In addition to these limitations, data providers are imposing significant data-related obligations on their vendors. Those obligations vary, but may include requirements to engage independent third parties to perform periodic IT and security assessments or audits, physically segregate a client’s data from other clients’ data, implement specific encryption technology and access controls, adopt background checks and comply with the client’s security policies. Ongoing compliance with these obligations may require significant security technology investments and compliance costs, which may become even more pronounced and costly in the event they apply to a buyer’s larger IT infrastructure post-closing.
Failure to comply with US data-related laws can result in significantly liability. Regulators are increasing civil penalties and, in some cases, making non-compliance criminal. For instance, recent amendments to the Health Insurance Portability and Accountability Act (HIPAA) allow US regulators to impose penalties of up to $1.5m annually per type of violation and other US regulators have imposed penalties in excess of $20m for data practices deemed unfair or deceptive under US consumer protection laws. Meanwhile, the White House, Congress and consumer advocates have been pushing for additional regulation and stepped-up enforcement.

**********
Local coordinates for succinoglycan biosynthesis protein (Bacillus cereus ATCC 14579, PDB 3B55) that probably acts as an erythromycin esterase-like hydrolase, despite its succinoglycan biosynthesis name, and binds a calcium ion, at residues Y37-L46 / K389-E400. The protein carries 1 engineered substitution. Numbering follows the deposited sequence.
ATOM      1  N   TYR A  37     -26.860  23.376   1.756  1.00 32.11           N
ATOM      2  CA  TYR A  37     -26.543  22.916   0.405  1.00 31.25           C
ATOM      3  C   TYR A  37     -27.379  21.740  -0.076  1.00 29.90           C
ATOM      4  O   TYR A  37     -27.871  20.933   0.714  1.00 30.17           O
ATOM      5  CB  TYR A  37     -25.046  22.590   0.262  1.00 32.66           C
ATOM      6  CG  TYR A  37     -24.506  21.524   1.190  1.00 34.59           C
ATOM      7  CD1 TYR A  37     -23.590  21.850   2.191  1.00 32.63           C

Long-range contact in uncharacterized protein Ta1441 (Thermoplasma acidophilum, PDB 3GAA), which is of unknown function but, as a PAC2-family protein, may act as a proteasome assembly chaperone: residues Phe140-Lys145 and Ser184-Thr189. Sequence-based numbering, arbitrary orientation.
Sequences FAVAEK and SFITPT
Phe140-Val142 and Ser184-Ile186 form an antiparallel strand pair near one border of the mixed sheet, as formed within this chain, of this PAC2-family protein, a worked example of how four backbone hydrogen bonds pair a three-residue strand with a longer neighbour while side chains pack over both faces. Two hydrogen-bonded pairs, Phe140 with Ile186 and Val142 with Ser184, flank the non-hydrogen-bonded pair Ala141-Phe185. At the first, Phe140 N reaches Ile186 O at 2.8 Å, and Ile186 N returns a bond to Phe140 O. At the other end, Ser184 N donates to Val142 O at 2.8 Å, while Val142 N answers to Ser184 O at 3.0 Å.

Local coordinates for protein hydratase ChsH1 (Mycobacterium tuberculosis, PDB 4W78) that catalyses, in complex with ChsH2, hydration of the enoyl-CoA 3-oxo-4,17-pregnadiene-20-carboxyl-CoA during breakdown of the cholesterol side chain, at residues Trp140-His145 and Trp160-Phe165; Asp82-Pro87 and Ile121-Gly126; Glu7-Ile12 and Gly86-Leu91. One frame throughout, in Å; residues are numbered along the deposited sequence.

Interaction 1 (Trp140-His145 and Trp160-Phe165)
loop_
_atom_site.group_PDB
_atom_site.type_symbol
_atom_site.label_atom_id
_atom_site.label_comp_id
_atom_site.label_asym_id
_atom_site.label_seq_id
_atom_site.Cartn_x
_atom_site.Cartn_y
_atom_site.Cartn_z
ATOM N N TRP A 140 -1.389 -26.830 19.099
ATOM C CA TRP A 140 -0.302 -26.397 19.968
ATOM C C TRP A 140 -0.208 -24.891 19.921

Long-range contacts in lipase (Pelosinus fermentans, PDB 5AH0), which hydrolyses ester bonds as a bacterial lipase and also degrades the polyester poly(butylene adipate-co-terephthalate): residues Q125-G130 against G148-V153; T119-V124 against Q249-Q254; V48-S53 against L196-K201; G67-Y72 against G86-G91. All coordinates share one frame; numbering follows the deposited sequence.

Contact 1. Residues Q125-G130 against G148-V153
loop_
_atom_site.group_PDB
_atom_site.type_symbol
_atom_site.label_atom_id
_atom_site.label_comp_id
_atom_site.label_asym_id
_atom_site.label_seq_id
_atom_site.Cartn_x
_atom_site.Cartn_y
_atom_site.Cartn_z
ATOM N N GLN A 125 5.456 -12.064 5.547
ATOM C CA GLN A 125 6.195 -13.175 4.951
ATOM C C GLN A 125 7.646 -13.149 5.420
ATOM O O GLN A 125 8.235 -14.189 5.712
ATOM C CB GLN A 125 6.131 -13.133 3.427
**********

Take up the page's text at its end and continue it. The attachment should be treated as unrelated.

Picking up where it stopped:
Although significant, government fines and penalties may be small in comparison to the cost of a data breach. A 2013 Ponemon Institute study found that the average data breach (involving less than 10,000 records) in the United States cost the affected company approximately $5.4m (or $188 per compromised record). Large data breaches can cost much more and result in significant reputational harm. In addition, data breaches are now typically followed by class action lawsuits and shareholder derivative litigation, which further increase potential liabilities.
Effect on the transaction
In light of these risks, many buyers are expanding their due diligence review of a seller’s data practices by, among other things, reviewing the seller’s data compliance programs, data-related contracts and security processes and engaging lawyers and IT assessment firms to review the seller’s systems and practices. Meanwhile, buyers are negotiating specific data-related representations, warranties, closing conditions and indemnities in the transaction documents and developing post-closing remediation plans to address any identified weaknesses.
In an acquisition, smart buyers treat data in the same way as they do a seller’s other significant corporate assets: they determine the data’s value, how the data can be lawfully used and what risks the data carries before signing.
Scott Loughlin is an associate at Hogan Lovells. He can be contacted on +1 (202) 637 5565 or by email: firstname.lastname@example.org.